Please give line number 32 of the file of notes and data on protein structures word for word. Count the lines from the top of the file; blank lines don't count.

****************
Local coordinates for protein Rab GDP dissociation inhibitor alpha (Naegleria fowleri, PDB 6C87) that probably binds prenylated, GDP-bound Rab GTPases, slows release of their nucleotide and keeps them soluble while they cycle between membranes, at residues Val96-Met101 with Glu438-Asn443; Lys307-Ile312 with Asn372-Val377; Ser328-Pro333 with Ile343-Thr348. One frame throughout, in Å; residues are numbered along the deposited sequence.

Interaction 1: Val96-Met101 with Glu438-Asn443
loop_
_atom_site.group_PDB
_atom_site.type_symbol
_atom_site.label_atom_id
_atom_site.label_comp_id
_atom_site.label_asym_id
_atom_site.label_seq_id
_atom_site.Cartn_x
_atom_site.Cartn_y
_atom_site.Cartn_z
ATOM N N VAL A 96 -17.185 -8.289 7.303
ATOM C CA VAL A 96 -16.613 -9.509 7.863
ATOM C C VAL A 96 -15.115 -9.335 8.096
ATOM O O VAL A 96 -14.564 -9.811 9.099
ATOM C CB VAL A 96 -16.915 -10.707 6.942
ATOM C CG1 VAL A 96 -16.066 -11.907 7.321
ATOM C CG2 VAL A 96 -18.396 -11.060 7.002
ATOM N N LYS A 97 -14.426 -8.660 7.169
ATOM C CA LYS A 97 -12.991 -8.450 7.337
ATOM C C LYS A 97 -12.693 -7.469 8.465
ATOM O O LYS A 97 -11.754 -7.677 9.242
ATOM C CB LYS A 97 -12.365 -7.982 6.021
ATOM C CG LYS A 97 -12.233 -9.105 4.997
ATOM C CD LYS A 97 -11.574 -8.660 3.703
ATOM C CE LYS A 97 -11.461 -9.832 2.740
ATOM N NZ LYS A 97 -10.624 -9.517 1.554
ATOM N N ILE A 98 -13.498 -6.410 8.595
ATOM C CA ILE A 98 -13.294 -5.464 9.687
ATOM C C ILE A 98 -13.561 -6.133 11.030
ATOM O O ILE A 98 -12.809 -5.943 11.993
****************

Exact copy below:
ATOM O O ILE A 98 -12.809 -5.943 11.993